Friday, October 9, 2015

A teacher’s hope

Last summer, I met Dawa in my office. Then, he had just started his teaching career after he graduated from the Paro College of Education. I knew him for a couple of years; he is young and highly motivated and inspired teacher.
Dawa with his students
Out of curiosity, I asked his placement. He replied me humbly, “I am placed at a very remote school in Samarchen; actually, it is not even a school. It’s an extended classroom of Sinchula Primary School.”
In actuality, I heard the name for the first time. But he explained that his school falls under Darla Gewog in Chukha. Samarchen lacks motor road connection and the villagers are mostly poor. To reach his school, from the nearest motor road at Gedu, he has to travel a 7-km farm road and then walk on foot two hours.  
However, what surprised me the most was when he told me that he is the lone teacher who teaches 16 students of classes PP-2 students of the ECR. He applies the multi-grade method of teaching.
Instead of feeling disappointed and frustrated, he seemed very excited and motivated about his placement and profession. This encouraged me to tell him that it was an opportunity for him to transform the lives of the poor children by educating them. Being a teacher is not only about teaching, but you can also contribute to community development, I affirmed.  
Dawa while in Thimphu
At that moment, I just uttered, “If you have any plans for your ECR, let me know. I will help you.”
I don’t know precisely why I said that. It worried me later, what if I cannot fulfill the teacher’s hope. Moreover, I am not a rich man, neither am I popular. 
Dawa really trusted my words and kept hope. After that, he constantly contacted me and shared his plans with me. 
A few months later, he came to see me in Thimphu to discuss his plans. During the meeting, we have outlined some activities particularly to improve the living condition of the children and ECR’s facilities. They are: 1) Reading Programme; 2) Library Corner; 3) Distribution of Shoes; and 4) Hand washing practice.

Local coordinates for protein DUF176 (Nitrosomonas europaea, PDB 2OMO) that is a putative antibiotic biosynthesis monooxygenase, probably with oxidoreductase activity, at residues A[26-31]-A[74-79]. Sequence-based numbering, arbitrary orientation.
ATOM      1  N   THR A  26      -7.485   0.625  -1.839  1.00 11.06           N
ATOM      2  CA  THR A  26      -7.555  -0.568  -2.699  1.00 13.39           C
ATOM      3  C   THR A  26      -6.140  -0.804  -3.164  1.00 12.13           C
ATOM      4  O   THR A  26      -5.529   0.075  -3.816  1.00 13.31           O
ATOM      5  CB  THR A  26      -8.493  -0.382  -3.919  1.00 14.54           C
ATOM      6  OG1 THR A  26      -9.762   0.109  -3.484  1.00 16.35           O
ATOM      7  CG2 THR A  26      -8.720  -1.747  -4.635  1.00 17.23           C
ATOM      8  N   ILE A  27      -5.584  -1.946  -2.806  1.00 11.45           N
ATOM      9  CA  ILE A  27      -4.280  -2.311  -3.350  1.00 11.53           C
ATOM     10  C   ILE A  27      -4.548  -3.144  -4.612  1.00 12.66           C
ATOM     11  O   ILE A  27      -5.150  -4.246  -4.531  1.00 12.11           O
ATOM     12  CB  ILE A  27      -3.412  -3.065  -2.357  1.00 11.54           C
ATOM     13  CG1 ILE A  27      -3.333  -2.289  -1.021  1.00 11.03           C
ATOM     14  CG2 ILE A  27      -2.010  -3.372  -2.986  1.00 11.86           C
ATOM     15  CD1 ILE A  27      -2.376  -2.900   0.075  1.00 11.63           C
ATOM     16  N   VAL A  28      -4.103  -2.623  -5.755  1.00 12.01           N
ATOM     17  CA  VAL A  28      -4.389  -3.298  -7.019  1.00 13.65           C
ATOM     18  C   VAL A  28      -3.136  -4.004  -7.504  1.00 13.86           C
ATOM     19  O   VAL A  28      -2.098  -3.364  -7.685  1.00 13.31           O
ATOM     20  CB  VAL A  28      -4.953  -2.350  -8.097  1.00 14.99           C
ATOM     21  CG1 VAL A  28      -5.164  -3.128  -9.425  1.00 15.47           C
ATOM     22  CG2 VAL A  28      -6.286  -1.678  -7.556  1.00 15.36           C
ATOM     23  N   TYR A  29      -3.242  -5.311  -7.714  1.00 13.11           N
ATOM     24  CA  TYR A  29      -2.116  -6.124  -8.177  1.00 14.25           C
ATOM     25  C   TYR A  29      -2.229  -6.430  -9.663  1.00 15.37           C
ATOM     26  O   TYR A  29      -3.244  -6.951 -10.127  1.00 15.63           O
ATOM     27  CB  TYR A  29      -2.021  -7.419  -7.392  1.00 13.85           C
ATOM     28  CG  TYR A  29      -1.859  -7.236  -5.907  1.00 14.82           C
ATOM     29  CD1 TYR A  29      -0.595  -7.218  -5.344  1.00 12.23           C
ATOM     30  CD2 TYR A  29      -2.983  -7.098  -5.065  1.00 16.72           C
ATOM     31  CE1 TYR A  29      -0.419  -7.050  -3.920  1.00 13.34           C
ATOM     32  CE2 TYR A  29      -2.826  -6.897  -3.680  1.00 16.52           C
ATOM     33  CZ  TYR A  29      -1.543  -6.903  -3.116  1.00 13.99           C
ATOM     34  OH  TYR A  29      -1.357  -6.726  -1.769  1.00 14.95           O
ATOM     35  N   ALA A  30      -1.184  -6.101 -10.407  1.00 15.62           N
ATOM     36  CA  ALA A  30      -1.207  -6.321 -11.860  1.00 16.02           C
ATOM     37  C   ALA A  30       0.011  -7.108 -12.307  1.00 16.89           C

It is, in fact, Dawa’s passion and altruistic motivation to help his students and the community that I started seriously looking for support from the people I know. 
One after another, I got assurance of help from my friends and colleagues. In the meantime, my small room was almost full with books, shoes, stationery items and soaps.
 Library Corner
Dawa himself arranged transportation. Finally, the Samarchen got its own library corner with a new bookshelf and books where the students can read different books and stories. With the help of soaps, the students regularly practice the ritual of hand washing and maintain personal sanitary.
Today, the children have their own pair of shoes, and they wear it with smiles on their face. For most of them, it is their first shoes. Still, Reading Programme is yet to be organized.

Showing off their new shoes

Recently, Dawa told me, “The children and their parents are very happy. They are repeatedly telling me that they want to meet you all. At least for once, they want to meet personally and express their gratitude.”

Students practise hand washing
It was all because of the teacher himself who had put extra effort, who assumed his roles beyond classroom teaching that this initiative happened. If all the teachers of Bhutan had his passion and motivation, our society would be a different place. 

He sent me this picture...
This touched me immensely!
And for this, the following kind and compassionate individuals should be graciously thanked: 

 1. Tashi Namgay, Founder/Executive Director, Bhutan Kidney Foundation, for donating shoes
 2. Karma Yangchen, Ministry of Education for contributing over 500 books
 3. Rima Reyka, Singapore, for contributing Nu 5,000 to make a bookshelf
 4. Deki Tshomo, Dy. Chief Programme Officer, MoE for contributing soaps and nursery CDs
 5. Others for contributing drawing and painting materials.

Indeed, a teacher who hopes can really care and inspire change! 

Wednesday, September 30, 2015

Truly blessed!

I visited Paro, again, last weekend and I felt extremely glad that I did. For long, I wanted to get rid of the crowds and concrete buildings of Thimphu, seriously. That time, the wide valley of Paro seemed sumptuously beautiful, mesmerizing.